We help make Central and Eastern Europe more resilient to natural catastrophes

Economic losses from catastrophe events in Europe in 2017 were USD 23.7 billion, of which USD 12 billion were covered by the insurance industry. Most of the losses came in periods of weather extremes, including a series of windstorms and a cold snap early in the year, and drought conditions later. In late spring, a cold spell brought frost damage to crops in many countries. The crops had bloomed prematurely due to an unseasonably warm winter. Economic losses were estimated to be USD 4 billion, of which USD 0.9 billion were insured. The vegetation period has frequently started early in past years, and this can inflate crop losses when frost conditions set in.

It looked like 2017 was going to be a good year for Europe's farmers, with warmer-than-usual temperatures in February and March sparking early budding and fast crop growth. In mid-April, however, the weather changed, dramatically. A low pressure system from the north brought cold polar air over Central and Eastern Europe, and then to the Iberian Peninsula. The cold wave eventually hit most of Europe, with temperatures dropping to below zero degrees Celsius overnight. The low pressure system also brought snow and ground frost.

Climate change will likely lead to more frequent warm winters and earlier springs. With this will come earlier plant development, an extension of the growing season, and early crop growth that is ever-more vulnerable to cold snaps, because the frequency and severity of late spring frost events had not changed much over time. The warmer conditions, especially during winter, entail another challenge for agriculture, in that they affect the proliferation of invasive species and diseases. Additionally, weather events like drought, heavy rains and storms may become frequent and severe due to changing climate, further impacting farmers' livelihoods.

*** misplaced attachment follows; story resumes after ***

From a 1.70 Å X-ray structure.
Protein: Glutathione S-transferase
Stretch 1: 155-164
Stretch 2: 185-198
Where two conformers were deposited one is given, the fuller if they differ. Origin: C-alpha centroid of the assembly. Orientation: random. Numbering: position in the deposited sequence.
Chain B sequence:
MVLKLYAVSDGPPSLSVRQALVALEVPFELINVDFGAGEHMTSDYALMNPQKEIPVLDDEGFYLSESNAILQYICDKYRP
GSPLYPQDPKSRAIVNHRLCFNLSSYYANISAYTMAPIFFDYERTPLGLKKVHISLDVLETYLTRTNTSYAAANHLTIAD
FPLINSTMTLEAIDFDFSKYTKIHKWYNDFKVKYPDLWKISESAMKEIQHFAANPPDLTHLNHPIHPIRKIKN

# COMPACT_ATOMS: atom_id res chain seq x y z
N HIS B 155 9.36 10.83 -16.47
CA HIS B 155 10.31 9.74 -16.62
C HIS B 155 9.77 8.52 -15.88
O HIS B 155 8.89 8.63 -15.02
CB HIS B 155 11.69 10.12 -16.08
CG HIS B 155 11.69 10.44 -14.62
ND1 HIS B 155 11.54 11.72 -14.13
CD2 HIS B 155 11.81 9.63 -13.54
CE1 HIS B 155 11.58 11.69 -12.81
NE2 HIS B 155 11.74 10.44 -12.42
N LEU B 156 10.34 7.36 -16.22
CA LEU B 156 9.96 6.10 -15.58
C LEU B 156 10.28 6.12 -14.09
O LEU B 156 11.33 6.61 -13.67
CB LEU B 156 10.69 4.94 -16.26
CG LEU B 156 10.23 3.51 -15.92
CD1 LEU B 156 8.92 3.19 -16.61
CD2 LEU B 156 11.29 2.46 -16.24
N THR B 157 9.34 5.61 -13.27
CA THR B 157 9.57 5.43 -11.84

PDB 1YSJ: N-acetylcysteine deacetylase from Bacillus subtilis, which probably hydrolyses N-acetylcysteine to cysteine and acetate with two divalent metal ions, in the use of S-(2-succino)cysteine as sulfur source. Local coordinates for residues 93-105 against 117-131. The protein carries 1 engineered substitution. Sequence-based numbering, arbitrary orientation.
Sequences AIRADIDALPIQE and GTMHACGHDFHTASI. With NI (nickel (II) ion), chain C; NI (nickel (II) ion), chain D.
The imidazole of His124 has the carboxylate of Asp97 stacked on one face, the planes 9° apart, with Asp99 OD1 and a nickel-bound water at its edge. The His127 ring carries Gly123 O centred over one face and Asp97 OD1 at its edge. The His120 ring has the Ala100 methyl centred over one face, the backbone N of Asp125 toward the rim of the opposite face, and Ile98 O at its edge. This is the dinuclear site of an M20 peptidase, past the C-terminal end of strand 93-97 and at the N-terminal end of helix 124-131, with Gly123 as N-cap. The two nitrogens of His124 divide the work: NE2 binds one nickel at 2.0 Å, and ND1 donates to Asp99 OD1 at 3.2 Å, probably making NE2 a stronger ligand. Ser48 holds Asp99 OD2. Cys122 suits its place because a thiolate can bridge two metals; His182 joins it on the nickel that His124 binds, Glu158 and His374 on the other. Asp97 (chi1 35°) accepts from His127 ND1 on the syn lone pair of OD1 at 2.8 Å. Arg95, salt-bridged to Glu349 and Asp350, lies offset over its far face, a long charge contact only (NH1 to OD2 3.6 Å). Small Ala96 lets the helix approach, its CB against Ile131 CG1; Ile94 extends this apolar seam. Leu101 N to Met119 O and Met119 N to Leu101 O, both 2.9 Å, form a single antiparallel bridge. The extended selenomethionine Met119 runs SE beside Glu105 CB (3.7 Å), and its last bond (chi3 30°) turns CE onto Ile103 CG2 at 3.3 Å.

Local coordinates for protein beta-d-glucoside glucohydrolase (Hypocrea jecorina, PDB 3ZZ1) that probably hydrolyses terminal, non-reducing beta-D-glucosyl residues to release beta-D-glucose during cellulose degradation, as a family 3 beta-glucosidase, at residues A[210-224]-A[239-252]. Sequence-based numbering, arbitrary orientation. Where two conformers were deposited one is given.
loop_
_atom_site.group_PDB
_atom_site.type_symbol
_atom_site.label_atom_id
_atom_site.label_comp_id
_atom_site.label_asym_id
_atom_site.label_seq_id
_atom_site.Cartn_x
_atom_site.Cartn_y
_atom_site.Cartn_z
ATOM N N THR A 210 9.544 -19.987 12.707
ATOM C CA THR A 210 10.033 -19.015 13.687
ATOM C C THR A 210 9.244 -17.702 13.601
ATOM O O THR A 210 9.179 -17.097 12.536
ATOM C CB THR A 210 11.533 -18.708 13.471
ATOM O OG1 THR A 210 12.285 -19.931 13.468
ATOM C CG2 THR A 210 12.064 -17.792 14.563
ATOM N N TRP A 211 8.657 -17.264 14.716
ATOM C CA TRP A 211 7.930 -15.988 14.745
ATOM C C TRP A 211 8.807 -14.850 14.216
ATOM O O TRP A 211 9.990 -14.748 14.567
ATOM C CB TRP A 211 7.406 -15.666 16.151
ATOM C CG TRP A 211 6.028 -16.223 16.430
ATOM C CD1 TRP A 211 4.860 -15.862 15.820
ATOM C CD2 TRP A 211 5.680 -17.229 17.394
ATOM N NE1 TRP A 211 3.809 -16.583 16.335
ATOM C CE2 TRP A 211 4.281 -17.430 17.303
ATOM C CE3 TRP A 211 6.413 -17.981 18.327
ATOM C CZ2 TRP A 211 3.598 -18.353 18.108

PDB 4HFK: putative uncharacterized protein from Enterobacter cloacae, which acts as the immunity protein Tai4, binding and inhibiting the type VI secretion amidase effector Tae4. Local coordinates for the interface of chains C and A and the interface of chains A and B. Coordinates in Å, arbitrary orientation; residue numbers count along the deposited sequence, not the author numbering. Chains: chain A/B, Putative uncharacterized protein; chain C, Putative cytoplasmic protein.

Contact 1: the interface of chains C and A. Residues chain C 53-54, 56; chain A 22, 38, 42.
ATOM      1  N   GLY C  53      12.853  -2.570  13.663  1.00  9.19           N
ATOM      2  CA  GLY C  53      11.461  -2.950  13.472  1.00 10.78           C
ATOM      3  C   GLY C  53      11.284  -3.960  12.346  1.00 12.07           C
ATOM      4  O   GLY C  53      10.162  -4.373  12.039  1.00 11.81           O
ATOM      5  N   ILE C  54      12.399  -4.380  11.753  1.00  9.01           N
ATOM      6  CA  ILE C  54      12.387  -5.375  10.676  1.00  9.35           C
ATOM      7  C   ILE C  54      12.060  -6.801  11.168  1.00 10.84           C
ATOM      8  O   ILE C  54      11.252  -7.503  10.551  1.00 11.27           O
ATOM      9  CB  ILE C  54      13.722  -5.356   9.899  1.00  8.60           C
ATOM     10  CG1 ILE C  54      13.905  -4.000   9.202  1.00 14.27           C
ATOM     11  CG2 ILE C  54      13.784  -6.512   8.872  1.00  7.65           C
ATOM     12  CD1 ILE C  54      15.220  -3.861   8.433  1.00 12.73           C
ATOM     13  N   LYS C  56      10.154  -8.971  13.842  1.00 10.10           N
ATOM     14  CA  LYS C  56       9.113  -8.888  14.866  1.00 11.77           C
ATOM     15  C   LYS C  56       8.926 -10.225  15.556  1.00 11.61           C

Flash and river floods, hail and drought – increasingly natural disasters are taking numerous lives and putting Central and Eastern Europe economies under severe stress. At Swiss Re, we apply our natural catastrophe expertise, together with the knowledge and insights of the Swiss Re Institute and its flagship sigma research, to ensure the best possible outcome for you and your clients. Like helping you make prompt claims payouts to both companies and families when summer flooding in 2002 caused over EUR 7 billion across large parts of Central and Eastern Europe. In today’s disruptive, data-driven environment, we can leverage our respective expertise and use tech-driven solutions to help you achieve success. And help make the world more resilient to natural catastrophes too. We’re smarter together.

* Adjusted to 2017 values in accordance with local CPI.


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